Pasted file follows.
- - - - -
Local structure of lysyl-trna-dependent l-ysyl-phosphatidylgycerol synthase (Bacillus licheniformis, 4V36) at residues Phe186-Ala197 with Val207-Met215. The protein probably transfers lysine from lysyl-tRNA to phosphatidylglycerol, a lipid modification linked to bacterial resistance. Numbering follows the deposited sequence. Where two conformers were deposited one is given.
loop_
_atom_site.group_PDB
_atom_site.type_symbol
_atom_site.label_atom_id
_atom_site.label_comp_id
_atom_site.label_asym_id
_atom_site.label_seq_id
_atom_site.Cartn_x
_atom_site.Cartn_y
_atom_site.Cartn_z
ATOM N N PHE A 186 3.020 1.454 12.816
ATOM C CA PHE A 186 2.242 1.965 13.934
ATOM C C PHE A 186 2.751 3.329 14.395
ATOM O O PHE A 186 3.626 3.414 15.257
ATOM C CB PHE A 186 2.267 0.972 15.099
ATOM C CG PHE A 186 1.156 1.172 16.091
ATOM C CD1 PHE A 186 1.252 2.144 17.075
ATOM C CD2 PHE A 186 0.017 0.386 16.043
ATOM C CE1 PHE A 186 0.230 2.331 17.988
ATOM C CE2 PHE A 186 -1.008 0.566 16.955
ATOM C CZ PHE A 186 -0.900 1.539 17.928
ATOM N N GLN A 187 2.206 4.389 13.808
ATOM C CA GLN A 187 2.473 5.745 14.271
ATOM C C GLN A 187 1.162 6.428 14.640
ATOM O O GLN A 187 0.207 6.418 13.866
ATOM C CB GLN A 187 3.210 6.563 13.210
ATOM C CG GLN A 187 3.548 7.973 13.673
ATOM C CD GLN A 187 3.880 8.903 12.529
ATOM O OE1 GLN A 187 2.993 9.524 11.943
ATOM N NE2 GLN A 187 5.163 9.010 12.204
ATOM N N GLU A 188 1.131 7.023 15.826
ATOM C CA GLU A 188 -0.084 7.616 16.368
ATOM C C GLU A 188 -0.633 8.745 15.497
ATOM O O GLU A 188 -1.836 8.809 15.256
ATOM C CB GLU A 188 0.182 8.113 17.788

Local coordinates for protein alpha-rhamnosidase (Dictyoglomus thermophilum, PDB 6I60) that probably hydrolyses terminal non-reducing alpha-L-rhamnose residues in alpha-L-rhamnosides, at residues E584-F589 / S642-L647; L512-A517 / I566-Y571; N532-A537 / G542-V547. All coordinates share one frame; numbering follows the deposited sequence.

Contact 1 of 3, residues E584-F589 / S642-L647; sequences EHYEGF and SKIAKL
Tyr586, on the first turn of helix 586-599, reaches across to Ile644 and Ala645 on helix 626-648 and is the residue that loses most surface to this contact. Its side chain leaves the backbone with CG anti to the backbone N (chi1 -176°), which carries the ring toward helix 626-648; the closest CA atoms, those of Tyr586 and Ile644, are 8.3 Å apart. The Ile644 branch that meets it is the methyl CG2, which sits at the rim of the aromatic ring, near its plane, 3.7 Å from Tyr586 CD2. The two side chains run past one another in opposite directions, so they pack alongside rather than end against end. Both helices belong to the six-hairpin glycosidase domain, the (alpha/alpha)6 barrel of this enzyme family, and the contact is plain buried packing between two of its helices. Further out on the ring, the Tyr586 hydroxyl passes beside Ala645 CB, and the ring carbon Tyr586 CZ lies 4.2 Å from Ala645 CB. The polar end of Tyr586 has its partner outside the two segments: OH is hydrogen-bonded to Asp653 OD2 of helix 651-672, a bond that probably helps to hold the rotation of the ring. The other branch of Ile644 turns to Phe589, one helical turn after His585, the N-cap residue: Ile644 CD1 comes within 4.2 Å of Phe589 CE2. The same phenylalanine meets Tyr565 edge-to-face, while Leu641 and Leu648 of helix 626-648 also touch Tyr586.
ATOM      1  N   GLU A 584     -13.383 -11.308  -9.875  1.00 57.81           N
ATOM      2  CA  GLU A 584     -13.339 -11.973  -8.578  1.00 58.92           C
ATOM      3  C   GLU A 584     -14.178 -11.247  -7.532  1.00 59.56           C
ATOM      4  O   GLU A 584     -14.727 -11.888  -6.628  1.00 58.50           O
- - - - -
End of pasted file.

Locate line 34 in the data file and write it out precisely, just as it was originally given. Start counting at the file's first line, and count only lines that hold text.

ATOM C C GLU A 188 -0.633 8.745 15.497